The 20 best tracks that sample the Amen Break - Features - Mixmag

The 20 best tracks that sample the Amen Break

The amen break: drum solo that changed the face of electronic music

  • Dave Turner
  • 20 November 2018

Back in 1969, a drum solo that would direct hip hop and electronic music for 30-plus years was recorded. Gregory C. Coleman of Washington funk and soul band The Winstons was the man responsible for the drumbeat on their track 'Amen, Brother'. Little known to the band, it'd become the most sampled drumbeat ever, appearing in over 2500 tracks, from hip hop in the '80s to breakbeat, jungle, hardcore and drum 'n' bass through rave's early days up until the present day. There is a sad part to the story, though. The Winstons never received any royalties for the sample and Gregory Coleman passed away in 2006, homeless and penniless. However, a GoFundMe page was set up in 2015, raising £24,000 which went to The Winstons frontman Richard L Spencer.

Funnily enough, 'Amen, Brother' was just a B-side when it was released in 1969, the overlooked track that accompanied 'Colour Him Father', a Grammy winner for Best R&B Song in 1970. It'd be another 16 years until 'Amen, Brother' would start its journey into the limelight, when a version of it was included on the 'Ultimate Breaks & Beats' compilation in 1986. The E-mu SP-12 sampler was released soon after and you can guess what happened next. Salt-N-Pepa were one of the earliest hip hop acts to use the sample - in their 1986 track 'I Desire' - but most will recognise as the impactful opening - and foundation - of N.W.A's 1988 single 'Straight Outta Compton'.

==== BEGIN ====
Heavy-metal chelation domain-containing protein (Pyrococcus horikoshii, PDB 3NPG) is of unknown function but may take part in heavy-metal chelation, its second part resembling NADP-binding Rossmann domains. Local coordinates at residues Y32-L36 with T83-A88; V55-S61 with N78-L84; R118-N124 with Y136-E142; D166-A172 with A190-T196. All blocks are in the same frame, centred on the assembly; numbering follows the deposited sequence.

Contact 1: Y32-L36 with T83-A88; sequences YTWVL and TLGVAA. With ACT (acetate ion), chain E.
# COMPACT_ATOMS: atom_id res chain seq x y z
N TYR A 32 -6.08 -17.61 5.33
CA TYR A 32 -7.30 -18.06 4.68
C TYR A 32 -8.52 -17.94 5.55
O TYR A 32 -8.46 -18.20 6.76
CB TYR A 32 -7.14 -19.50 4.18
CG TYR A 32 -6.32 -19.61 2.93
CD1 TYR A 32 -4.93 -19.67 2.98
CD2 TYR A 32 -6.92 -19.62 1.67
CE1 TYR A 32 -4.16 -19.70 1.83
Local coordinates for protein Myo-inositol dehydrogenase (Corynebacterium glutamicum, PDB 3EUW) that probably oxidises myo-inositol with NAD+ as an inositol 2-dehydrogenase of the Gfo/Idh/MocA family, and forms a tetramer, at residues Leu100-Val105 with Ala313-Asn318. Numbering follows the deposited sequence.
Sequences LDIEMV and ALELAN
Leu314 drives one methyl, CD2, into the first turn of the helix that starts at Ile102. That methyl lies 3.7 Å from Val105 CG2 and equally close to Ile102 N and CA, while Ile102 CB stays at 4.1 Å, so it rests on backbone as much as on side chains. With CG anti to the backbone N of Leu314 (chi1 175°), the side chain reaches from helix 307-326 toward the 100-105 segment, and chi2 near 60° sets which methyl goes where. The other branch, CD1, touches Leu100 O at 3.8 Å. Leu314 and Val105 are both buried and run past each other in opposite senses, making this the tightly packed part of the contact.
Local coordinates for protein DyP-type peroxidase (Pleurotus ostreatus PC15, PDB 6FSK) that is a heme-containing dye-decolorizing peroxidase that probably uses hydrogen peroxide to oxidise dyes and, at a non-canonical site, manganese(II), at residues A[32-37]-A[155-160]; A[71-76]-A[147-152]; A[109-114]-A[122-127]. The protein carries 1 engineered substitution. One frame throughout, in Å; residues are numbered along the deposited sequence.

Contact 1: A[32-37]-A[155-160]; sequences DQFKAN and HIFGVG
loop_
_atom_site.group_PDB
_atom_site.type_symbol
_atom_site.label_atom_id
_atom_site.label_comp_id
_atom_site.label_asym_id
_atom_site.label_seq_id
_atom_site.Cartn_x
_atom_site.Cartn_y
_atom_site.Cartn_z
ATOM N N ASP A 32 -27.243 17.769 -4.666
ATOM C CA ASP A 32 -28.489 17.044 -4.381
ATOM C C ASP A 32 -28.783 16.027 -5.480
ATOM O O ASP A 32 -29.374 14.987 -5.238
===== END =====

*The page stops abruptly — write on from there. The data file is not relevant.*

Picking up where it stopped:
Not long after, UK breakbeat and hardcore producers grabbed hold of the sample, sped it up and unleashed it into raves, securing its place in dance music history. That trend followed with jungle and drum 'n' bass producers, with artists from Photek and LTJ Bukem to Shy FX and Chase & Status utilising it.

Yep, the Amen Break is the most important sample in the history of electronic music. Below, in order of release date, are the best tracks that sample it.

Salt-N-Pepa 'I Desire'

The New Yorkers were one of the first hip hop groups to nab the Amen drum solo. You'll first hear it 11 seconds into 'I Desire', taken from debut album 'Hot, Cool & Vicious' and produced by Hurby 'Luv Bug' Azor. They placed a door (with the words 'Push It' written on it, obviously) in front of plenty of hip hop artists to go through and use the sample in the following years.

N.W.A 'Straight Outta Compton'

"You are now about to witness the strength of street knowledge," the opening line goes, then BANG! In comes the Amen, laying down the foundation of the title track from N.W.A's controversial debut album. As the inclusion of Salt 'N' Pepa above and the next few inclusions below show, the Compton rappers weren't the only act in hip hop to take advantage of the sample.

Rob Base & DJ E-Z Rock 'Keep It Going Now'